Narration Over 30 years have passed since the fall of the Khmer Rouge. Pol Pot’s brutal Communist regime ruled Cambodia for only 4 years, but in that time 1.7 million people died. 21% of the population were either murdered by the Khmer Rouge, killed whilst fighting against them, or starved to death because of their disastrous policies. At least 100,000 Muslims from the Cham ethnic group were killed. They were sought out and executed for their faith.
Norng Settas, Victim of Khmer Rouge Regime During Pol Pot's regime, they eliminated everything. Our Islamic culture was eliminated, even speaking Cham was banned.
Narration Cham survivors will retell for us the horrific stories of life and death under Khmer Rouge while the tribunal finally seeks convict the leaders who presided over so much bloodshed.
Mary Yas,Victim of Khmer Rouge Regime When the Khmer Rouge are sentenced, I listen to the news. I want the to be killed because they harmed my family and relatives.
Narration Pol Pots himself is long dead but Cambodia is still coming to terms with the genocide carried out in his name.
Narration The Khmer Rouge were children of The Cold War. During the 1960s Prince Sihanouk, the Cambodian head of state, sought to keep his country neutral in the Vietnam War. He tried to play both ends against the middle, allowing Vietnamese supply routes to pass through their shared borders, whilst telling the Americans that they could drop bombs on Cambodia provided they only killed the Vietnamese and spared his countrymen. In 1970 an anti-vietnamese faction of the Cambodian government seized power whilst Sihanouk was out of the country. Prime Minister Lon Nol wasted no time in changing the nation’s foreign policy; he wanted the Vietnamese out, and sided with the United States. Unfortunately for Lon Nol, the battle-hardened Vietnamese turned and fought against his troops. A war broke out between Lon Nol’s army and the Viet Cong who were aided by Cambodia’s own communists - the Khmer Rouge. Lon Nol’s forces were pushed further and further back, with the communists capturing large tracts of land.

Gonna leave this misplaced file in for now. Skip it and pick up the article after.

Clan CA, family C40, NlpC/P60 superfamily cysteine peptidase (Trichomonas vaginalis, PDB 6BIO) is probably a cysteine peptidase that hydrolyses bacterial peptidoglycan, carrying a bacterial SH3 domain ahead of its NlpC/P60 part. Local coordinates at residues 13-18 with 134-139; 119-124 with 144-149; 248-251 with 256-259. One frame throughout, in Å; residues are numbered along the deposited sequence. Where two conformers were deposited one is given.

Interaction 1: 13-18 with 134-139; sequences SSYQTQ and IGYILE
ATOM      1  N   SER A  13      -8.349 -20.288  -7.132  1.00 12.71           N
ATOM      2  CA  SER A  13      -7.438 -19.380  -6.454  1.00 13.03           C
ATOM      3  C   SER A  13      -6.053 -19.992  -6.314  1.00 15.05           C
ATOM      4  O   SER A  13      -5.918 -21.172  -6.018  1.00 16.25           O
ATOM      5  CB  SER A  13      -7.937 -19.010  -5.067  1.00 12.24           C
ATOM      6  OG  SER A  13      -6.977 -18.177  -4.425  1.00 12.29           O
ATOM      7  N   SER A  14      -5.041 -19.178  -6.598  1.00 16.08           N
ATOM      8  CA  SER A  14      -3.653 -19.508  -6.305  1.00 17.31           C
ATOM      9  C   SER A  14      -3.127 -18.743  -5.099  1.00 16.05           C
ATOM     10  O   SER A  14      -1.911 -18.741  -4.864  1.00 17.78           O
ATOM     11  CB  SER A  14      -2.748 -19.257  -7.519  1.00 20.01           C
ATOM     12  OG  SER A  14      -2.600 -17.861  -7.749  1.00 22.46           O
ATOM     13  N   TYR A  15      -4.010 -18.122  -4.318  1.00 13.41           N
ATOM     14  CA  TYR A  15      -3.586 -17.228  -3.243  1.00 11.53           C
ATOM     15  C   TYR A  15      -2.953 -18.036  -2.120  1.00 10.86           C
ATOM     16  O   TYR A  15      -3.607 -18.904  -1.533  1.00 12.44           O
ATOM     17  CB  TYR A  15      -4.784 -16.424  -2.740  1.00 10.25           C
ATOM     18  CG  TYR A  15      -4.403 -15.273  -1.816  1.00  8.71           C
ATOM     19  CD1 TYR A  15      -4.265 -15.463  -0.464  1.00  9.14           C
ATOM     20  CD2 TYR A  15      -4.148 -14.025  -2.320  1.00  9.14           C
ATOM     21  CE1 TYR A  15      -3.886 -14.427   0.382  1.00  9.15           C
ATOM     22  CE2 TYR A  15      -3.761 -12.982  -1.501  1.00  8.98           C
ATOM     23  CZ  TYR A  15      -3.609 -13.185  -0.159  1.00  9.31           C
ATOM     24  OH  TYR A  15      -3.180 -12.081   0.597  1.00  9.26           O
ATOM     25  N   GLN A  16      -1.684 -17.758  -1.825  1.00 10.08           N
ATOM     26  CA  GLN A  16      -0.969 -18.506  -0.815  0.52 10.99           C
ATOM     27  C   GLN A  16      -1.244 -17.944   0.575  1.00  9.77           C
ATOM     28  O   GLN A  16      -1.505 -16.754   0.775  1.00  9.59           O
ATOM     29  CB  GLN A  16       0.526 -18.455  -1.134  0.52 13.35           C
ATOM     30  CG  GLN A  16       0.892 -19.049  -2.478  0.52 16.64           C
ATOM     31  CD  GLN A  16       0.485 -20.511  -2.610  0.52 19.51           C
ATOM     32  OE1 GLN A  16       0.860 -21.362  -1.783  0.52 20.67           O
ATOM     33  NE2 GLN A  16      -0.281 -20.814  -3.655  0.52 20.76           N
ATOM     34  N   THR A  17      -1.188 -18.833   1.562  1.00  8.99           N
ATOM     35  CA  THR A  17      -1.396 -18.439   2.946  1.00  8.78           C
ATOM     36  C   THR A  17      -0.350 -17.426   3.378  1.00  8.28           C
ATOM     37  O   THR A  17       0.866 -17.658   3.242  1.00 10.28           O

Yosos Yoksas, Imam in Phnom Penh During the war, religious practices diminished. We didn’t know Pol Pot at that time. We just knew that there was war between Lon Nol and Samdach Sihanouk.
Narration As the Communists pushed deeper into Cambodia the Khmer Rouge grew in numbers. Many people had become angry with Lon Nol’s corrupt government and unfulfilled promises, others wanted to return Sihanouk to power, and still more had lost their homes and possessions to American bombs. The balance of power shifted, with the Khmer Rouge now leading the communist forces and setting up communes in their captured land. Many Cambodians had an early taste of Khmer Rouge's rule, before they had even taken the nation’s capital.
Tes Sen, Farmer during Khmer Rouge Regime The situation in 1971, 72, 73, was becoming stricter and stricter. It was very strict in 1975.
Norng Sttas, Victim of Khmer Rouge Regime When I was 15, there were cooperatives. When there were cooperatives, there were difficulties. We were controlled. They started to control us at that time.
Tes Sen, Farmer during Khmer Rouge Regime Initially, we worked privately, but when the cooperative was founded, we were saked to share what we had with one another. We shared with on another.
Hak Sory, Tes Sen, Victim of Khmer Rouge Regime We also built the levee in the rice field. We were ordered to build 4.5 metres of levee per day. We tried to build it. We hardly ever rested or drank water. I went wherever I was asked to go. I got sick, but I had to work. If we didn’t work, they would say that we exploited others’ labour.
Norng Sttas, Victim of Khmer Rouge Regime At 3 o’ clock in the morning, they whistled, and at 4 we started our work again. We had to carry the soil again. We slept on the ground and ate a ladle of porridge with salt almost every day. Over three months we had soup to eat only three times. The soup was not tasty—it was salted soup with banana tree and Tamoung leaf. The water of the soup was really black in colour……and there was no fish at all; there was only cheese and salt and banana tree.
Ajisakrya Penasmat, Islamic Teacher During that regime we didn’t remember the day or month. All we knew was working in the day and sleeping at night.
Mary Yas, Victim of Khmer Rouge Regime It was very miserable. I was very thin. We didn’t have enough to eat. When we were sick, there was no medicine. They gave us tree-root medicine. There was no modern medicine.
Tes Sen, Farmer during Khmer Rouge Regime At the time of the cooperative they started to kill intellectuals. Each time they took four or five people. They took them and imprisoned them in the district prison. Most of them were killed. Only a few people returned. At that time we didn’t know what they did to people.